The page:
In the pursuance of designing online surveys, it is quite vital that definitions of terms used frequently are properly established.
|Submit/Next/Back||Used to submit a finished survey or to move back or forth a page within a survey.|
|Multi/Checkboxe||The option of selecting more than one answers; Checkboxes are used for multi usually.|
|Single/Radio Buttons||Used when a multiple-choice question requires only one answer; Radio buttons are used for Single usually.|
As opposed to a face-to-face survey, online surveys are completed by the respondents themselves, without the assistance of the researcher. It becomes essential, then, to remember the following while designing an online survey:
Single or Multi-page Surveys
A ‘page’ refers to all the text that can be accessed by a respondent without moving to the next page. A ‘screen’ refers to that part of a page that can viewed without using any of the scroll bars. Surveys that are designed for an 800x600 pixel space can be viewed as a single page by most respondents; surveys for a 1200x900 pixel space, however, can be viewed in totality by most respondents only by scrolling. Except for in the case of short surveys, a majority of market researchers prefer multi-page surveys over single-page surveys for reasons as follows:
Following are some key issues that need to be considered while creating single-page or multiple-page surveys:
It is quite possible for a question to be longer than a particular screen, for reasons such as:
Sections and Indicators
As a courtesy to respondents and keep them engaged, it is essential to mark out sections and give them information about the progress they’ve made into a survey. This can be done through the following:
Introductory and Concluding Page
Since the first page is the only chance a researcher gets to hook a potential respondent, it is vital that the following points are considered:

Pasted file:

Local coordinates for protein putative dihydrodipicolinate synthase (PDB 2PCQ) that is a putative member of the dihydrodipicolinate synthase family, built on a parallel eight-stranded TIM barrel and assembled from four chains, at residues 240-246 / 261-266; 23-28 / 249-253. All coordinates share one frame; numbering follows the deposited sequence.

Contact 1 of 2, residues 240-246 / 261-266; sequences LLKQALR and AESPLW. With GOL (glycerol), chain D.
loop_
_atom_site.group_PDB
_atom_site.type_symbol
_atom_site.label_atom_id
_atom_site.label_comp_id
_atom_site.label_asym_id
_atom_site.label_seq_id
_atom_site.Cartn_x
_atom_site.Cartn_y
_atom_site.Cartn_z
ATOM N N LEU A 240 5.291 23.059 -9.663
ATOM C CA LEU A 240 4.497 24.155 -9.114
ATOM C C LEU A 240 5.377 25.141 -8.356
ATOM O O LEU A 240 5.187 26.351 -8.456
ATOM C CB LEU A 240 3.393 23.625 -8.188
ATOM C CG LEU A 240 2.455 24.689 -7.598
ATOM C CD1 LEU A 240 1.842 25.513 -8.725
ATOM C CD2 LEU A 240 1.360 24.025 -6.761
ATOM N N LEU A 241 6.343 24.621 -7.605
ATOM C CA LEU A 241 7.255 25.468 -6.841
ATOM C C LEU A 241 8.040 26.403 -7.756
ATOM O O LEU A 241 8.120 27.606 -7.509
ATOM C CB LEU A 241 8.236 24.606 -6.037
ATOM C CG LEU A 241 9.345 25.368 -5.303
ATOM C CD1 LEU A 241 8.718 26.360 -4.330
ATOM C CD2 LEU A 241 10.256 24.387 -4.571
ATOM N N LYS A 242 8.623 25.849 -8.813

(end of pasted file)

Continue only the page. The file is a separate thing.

The concluding page should ideally be treated as well as the introductory page, as it is what leaves a lasting impression. Consider the following ideas for the same:
Considering the growing dislike for surveys by the public, it is suddenly imperative to look at the issues concerning surveys and improve on them. Some key areas that need to be addressed are as follows:
Images and Videos
Pictures, graphics or videos can be used in a variety of ways to render the survey less boring for respondents, as well as for demonstrations, etc. They may be, for instance, used as a stimulus as part of a question, to reinforce the branding of the researcher, or for test running an upcoming ad or video. However, many factors affect the visibility or utility of the images/videos used.
Audio is a lot less frequently used than images or videos, but they can be important for scenarios such as testing a particular jingle, and so on. However, as with any other form of multimedia, it is important to address certain issues:
A logical way of dealing with the above, is by informing the respondent of the inclusion of an audio file, and even giving them the option of ‘test’ playing it before the survey itself.
An array of interactive or animated components can be used within a survey to improve a user’s experience. Such elements may include 3D view, attractive buttons, drag and drop options, sliders to scale, and so on. It is important to realize that when using any form of multimedia in order to enhance a particular survey, researchers should consider the different ways people may respond to them. For instance, many a times, respondents would not be able to view heavy graphics in view of slow internet connection or browser settings.
In view of the changing nature of rules and ethics regarding surveys, it is important for researchers to keep in mind the following when designing their surveys:
A drawback of using a client database is that respondents can ask where their contact has been taken from, thus becoming aware of the identity of the researcher.
Since most invites go on email, it is vital to keep in mind the following points when designing a survey request:
Some amount of time should be assigned to test running surveys in order to filter out the bugs and errors. This process may include proxy interviews, code testing, reviewing the experience and the survey, and so on. Some problems that researchers might face include:
It is important for a researcher, among other things, to be first and foremost, honest with their respondents, respect their time by avoid asking for extra information, and to avoid controlling who accesses their surveys.